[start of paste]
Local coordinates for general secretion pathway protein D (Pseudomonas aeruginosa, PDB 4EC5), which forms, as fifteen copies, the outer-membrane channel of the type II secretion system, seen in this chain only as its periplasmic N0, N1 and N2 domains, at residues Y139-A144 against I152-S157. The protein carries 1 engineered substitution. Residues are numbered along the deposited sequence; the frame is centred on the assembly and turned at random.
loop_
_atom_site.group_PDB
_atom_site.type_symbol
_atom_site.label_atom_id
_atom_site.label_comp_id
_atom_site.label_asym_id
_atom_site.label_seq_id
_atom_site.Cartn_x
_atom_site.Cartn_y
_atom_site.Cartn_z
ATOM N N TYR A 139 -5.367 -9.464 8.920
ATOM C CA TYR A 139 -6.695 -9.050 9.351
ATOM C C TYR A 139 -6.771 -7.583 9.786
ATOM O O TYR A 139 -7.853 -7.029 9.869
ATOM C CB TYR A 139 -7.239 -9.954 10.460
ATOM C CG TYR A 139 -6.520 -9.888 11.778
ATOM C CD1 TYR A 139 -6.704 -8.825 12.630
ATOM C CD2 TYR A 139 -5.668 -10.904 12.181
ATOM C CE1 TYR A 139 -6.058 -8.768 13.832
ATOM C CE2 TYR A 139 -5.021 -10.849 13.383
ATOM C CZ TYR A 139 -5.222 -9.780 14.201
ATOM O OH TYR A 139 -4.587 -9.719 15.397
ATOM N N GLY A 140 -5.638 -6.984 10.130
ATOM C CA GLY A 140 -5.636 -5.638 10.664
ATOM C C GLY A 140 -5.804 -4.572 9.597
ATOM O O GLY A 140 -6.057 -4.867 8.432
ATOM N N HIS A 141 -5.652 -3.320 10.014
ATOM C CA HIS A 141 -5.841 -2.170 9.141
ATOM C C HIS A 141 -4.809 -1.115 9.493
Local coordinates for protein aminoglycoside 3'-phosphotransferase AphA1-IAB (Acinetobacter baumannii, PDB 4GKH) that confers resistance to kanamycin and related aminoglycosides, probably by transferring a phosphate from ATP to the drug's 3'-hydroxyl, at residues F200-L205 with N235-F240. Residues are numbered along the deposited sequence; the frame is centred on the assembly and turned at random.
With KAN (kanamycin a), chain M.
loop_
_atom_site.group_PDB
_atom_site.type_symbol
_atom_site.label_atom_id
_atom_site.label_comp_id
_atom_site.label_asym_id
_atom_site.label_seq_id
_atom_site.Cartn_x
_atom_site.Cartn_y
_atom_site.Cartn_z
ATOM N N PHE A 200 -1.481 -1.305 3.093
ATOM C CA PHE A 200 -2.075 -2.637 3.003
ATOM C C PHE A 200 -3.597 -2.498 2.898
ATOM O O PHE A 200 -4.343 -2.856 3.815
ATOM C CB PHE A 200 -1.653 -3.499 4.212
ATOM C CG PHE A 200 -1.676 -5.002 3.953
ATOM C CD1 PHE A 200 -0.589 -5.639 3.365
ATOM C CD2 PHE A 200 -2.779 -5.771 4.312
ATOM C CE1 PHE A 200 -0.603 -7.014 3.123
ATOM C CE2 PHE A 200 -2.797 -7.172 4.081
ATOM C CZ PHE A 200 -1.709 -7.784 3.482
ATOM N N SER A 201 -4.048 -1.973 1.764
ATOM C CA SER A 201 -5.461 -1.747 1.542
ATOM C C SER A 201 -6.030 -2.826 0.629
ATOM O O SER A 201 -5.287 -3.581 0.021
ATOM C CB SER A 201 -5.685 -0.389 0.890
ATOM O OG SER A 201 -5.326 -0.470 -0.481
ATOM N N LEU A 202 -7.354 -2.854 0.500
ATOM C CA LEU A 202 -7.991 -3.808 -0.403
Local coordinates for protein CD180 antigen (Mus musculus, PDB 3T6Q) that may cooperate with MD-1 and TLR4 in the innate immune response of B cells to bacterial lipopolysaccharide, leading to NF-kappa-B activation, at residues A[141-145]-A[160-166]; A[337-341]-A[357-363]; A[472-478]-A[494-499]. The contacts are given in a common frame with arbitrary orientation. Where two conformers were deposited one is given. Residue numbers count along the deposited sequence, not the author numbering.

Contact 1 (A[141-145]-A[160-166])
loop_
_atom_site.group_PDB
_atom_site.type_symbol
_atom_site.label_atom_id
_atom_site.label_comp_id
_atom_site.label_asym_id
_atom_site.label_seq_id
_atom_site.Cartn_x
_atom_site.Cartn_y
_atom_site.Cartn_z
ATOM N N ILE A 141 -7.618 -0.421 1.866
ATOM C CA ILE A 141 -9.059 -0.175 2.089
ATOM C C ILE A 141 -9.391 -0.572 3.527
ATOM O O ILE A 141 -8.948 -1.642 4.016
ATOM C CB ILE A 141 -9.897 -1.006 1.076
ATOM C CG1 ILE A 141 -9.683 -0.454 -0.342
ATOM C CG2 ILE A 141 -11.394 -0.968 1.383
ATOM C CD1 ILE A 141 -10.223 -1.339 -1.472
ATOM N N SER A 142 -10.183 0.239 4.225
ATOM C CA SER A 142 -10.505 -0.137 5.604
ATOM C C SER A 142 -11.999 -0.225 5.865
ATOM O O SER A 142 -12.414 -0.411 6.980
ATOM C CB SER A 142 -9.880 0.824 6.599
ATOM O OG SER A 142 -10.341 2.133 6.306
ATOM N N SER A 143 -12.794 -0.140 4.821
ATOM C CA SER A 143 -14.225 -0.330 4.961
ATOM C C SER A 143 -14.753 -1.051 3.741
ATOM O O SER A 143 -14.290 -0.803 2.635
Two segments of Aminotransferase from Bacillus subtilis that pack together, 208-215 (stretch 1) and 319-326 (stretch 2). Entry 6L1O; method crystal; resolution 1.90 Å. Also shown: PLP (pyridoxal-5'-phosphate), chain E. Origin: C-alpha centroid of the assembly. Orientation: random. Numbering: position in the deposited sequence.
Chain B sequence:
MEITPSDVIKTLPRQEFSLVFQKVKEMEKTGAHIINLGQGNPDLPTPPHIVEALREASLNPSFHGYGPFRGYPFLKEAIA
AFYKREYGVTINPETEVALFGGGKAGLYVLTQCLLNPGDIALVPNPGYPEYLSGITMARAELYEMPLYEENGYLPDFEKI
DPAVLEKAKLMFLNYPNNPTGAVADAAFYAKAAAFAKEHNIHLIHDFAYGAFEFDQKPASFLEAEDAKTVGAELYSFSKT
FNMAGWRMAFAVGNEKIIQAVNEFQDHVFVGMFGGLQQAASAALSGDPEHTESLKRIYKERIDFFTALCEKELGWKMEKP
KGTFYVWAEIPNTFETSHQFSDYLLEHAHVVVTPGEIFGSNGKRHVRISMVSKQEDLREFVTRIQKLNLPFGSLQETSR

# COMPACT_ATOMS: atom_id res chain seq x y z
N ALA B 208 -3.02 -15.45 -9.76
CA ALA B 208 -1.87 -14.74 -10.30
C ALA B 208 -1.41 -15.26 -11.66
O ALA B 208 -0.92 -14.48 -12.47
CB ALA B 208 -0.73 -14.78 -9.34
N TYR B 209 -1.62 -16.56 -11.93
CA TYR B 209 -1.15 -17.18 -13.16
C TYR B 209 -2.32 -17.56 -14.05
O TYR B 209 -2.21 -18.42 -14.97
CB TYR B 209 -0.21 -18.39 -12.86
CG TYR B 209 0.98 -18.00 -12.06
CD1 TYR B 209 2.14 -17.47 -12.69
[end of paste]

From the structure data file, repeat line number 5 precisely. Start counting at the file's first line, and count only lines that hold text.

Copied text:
_atom_site.label_atom_id